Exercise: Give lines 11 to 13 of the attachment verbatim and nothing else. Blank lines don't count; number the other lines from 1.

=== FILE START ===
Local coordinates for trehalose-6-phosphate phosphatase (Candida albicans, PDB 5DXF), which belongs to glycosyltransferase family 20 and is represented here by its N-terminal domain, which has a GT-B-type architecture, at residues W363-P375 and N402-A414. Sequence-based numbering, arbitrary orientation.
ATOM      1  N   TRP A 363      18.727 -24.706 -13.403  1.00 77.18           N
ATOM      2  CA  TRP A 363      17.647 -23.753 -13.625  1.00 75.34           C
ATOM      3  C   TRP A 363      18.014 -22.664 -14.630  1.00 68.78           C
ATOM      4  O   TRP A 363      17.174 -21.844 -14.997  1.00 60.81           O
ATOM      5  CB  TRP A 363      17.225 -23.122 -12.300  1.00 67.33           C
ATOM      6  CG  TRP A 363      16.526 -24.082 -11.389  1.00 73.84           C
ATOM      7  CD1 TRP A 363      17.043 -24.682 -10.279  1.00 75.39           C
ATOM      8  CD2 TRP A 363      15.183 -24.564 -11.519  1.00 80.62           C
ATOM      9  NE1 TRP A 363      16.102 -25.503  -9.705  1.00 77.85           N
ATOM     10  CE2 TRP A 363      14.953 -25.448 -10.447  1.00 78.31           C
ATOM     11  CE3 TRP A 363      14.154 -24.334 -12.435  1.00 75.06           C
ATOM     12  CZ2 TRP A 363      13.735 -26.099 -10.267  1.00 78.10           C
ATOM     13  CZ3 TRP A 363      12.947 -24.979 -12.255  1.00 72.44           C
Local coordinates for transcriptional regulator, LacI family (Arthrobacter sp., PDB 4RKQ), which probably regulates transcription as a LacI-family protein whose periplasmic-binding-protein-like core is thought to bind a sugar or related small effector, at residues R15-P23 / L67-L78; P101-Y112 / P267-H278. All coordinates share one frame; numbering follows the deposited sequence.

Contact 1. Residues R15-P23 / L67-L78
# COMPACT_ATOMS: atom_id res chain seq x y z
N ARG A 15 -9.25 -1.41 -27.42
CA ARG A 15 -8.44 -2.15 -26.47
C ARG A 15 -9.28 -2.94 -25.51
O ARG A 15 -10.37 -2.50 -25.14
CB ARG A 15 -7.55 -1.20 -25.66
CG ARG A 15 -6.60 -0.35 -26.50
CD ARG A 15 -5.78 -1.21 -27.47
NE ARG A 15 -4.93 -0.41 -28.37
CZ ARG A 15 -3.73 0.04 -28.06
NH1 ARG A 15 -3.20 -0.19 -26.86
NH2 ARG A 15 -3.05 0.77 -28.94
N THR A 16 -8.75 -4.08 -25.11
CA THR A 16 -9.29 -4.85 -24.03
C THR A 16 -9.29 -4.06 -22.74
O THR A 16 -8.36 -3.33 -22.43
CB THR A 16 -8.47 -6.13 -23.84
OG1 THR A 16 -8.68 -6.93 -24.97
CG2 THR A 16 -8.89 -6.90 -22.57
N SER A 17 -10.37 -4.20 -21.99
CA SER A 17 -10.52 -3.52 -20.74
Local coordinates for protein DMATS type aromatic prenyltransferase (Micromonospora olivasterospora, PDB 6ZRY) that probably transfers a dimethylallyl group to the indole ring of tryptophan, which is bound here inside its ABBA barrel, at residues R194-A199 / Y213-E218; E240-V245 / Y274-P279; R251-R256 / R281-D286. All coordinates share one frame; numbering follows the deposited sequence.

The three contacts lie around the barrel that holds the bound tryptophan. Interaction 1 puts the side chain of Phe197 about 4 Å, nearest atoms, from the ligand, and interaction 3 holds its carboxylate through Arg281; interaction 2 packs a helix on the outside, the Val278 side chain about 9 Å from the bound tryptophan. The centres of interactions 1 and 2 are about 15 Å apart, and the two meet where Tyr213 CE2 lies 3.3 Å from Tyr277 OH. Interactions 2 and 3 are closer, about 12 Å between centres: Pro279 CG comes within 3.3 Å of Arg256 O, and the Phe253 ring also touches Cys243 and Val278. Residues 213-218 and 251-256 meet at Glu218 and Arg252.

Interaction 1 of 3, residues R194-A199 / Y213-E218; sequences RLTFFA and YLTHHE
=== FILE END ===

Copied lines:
ATOM     10  CE2 TRP A 363      14.953 -25.448 -10.447  1.00 78.31           C
ATOM     11  CE3 TRP A 363      14.154 -24.334 -12.435  1.00 75.06           C
ATOM     12  CZ2 TRP A 363      13.735 -26.099 -10.267  1.00 78.10           C